Behavior change techniques associated with changes in post-intervention and maintained changes in self-efficacy for physical activity: Systematic review with meta-analysis

Mei Yee Tang, Debbie M Smith, Jennifer MSharry, Mark Hann, David P French

    Research output: Contribution to journalArticlepeer-review

    17 Citations (Scopus)
    218 Downloads (Pure)

    Abstract

    Background: Self-efficacy is an important determinant of physical activity but it is unclear how best to increase self-efficacy for physical activity and to maintain these changes.
    Purpose: This systematic review aimed to identify which specific behavior change techniques (BCTs), BCT clusters, and number of BCTs were associated with changes in post-intervention and maintained changes in self-efficacy for physical activity across all adult populations.

    Methods: A systematic search yielded 180 randomized trials (204 comparisons) which reported changes in self-efficacy. BCTs were coded using the BCT Taxonomy v1. Hierarchical cluster analysis explored the clustering of BCTs. Meta-analyses and moderator analyses examined whether the presence and absence of individual BCTs in interventions were associated with effect size changes for self-efficacy.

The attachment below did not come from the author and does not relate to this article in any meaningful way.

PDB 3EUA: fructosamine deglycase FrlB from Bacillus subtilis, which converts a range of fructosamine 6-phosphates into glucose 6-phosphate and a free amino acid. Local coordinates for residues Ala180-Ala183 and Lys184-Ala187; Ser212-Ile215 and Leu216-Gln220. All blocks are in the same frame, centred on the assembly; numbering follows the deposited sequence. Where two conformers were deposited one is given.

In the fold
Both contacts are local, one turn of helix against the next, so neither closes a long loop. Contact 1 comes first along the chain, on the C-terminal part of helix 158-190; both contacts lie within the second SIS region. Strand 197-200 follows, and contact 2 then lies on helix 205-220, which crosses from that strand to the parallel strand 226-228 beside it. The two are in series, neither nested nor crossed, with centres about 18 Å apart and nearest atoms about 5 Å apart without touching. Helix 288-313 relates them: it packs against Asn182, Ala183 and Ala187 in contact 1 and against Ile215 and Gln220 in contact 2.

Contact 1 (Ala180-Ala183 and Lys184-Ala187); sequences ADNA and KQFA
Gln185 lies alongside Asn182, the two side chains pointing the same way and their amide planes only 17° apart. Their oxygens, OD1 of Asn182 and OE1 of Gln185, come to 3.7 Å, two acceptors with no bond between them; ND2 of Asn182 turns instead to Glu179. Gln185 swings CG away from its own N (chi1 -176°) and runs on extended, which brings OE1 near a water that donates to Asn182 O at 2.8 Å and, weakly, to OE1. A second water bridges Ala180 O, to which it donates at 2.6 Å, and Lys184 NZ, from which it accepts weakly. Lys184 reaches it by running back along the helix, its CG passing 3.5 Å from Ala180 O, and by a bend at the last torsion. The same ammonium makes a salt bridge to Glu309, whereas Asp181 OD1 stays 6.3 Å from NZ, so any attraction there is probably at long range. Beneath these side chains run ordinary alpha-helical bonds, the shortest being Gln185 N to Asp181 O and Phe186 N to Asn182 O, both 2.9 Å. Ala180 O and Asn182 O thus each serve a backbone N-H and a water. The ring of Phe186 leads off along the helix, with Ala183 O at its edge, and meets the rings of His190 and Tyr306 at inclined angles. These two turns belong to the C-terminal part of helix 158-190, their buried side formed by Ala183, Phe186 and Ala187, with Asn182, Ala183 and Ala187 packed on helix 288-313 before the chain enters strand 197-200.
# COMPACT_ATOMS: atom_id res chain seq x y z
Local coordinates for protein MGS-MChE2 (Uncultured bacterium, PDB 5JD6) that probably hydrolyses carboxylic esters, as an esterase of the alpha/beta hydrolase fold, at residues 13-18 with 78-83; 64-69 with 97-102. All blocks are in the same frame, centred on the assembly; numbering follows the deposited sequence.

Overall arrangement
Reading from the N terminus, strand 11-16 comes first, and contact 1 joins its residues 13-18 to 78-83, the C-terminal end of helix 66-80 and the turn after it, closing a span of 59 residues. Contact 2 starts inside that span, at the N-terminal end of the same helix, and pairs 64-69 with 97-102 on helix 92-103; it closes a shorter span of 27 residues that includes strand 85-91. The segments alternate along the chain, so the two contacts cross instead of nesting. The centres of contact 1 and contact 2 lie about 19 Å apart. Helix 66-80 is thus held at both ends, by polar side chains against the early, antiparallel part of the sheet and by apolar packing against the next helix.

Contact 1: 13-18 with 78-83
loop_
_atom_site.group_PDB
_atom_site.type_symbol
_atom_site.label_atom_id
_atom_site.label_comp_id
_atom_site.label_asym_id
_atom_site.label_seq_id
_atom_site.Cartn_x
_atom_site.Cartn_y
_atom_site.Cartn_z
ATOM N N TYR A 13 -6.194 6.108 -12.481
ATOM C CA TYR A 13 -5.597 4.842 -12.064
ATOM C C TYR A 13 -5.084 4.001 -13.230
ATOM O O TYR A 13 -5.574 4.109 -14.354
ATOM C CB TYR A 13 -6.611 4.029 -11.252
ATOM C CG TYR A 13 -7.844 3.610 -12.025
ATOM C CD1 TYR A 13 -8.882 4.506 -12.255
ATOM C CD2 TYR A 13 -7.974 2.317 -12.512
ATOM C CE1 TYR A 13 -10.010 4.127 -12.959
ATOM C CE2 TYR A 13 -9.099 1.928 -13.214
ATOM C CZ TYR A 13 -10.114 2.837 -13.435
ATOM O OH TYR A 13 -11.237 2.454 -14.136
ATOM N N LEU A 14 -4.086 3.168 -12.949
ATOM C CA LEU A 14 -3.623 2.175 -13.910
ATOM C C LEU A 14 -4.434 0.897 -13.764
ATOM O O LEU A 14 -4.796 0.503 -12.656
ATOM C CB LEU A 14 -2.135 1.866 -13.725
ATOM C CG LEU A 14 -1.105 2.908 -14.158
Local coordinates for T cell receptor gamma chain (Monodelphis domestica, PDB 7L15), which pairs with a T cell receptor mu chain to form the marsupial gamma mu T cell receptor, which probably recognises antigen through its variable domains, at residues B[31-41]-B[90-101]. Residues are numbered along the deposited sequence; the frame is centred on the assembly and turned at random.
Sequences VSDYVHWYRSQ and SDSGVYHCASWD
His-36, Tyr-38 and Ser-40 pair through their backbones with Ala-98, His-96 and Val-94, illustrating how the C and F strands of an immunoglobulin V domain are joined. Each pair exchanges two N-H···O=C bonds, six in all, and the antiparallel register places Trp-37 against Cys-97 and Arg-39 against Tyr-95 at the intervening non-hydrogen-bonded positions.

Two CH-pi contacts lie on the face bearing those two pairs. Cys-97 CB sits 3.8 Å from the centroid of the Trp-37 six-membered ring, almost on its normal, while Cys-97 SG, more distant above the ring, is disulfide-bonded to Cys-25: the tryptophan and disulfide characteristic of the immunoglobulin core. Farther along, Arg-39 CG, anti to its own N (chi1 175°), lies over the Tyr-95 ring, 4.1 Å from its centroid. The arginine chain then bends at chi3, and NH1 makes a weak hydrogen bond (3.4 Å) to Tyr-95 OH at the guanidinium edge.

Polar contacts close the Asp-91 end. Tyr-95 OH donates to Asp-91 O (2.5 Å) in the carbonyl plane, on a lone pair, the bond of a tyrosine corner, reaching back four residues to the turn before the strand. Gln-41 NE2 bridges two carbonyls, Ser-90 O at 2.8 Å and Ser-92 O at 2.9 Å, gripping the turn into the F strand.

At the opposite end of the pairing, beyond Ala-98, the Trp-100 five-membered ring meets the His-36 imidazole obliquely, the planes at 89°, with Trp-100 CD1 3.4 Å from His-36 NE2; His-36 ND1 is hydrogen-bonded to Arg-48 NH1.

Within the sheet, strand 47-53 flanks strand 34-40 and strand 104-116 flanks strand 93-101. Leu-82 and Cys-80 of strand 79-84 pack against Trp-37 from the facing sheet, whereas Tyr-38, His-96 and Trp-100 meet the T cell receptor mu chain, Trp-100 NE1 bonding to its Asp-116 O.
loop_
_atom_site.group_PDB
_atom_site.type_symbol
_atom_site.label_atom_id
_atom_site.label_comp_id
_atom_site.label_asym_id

Results: Small intervention effects were found for post-intervention self-efficacy for physical activity (d=0.26; 95% CI: [0.21, 0.31]; I2=75.8%). ‘Information about social, environmental, and emotional consequences’ was associated with higher effect sizes, whereas ‘social support (practical)’ was associated with lower effect sizes. Small, and non-significant effects were found for maintained changes in self-efficacy for physical activity (d=0.08; CI: [-0.05, 0.21]; I2=83.8%). Lack of meaningful clustering of BCTs was found. A significant positive relationship was found between number of BCTs and effect sizes for maintained changes in self-efficacy for physical activity.

    Conclusions: There does not appear to be a single effective approach to change self-efficacy for physical activity in all adults: different approaches are required for different populations. Interventions with more BCTs seem more effective at maintaining changes in self-efficacy for physical activity.
    Original languageEnglish
    Pages (from-to)801-815
    Number of pages14
    JournalAnnals of Behavioral Medicine
    Volume53
    Issue number9
    DOIs
    Publication statusPublished - 9 Dec 2019

    Keywords

    • cluster analysis
    • self-efficacy
    • physical activity
    • behavior change
    • systematic review
    • meta-analysis
    • meta-regression

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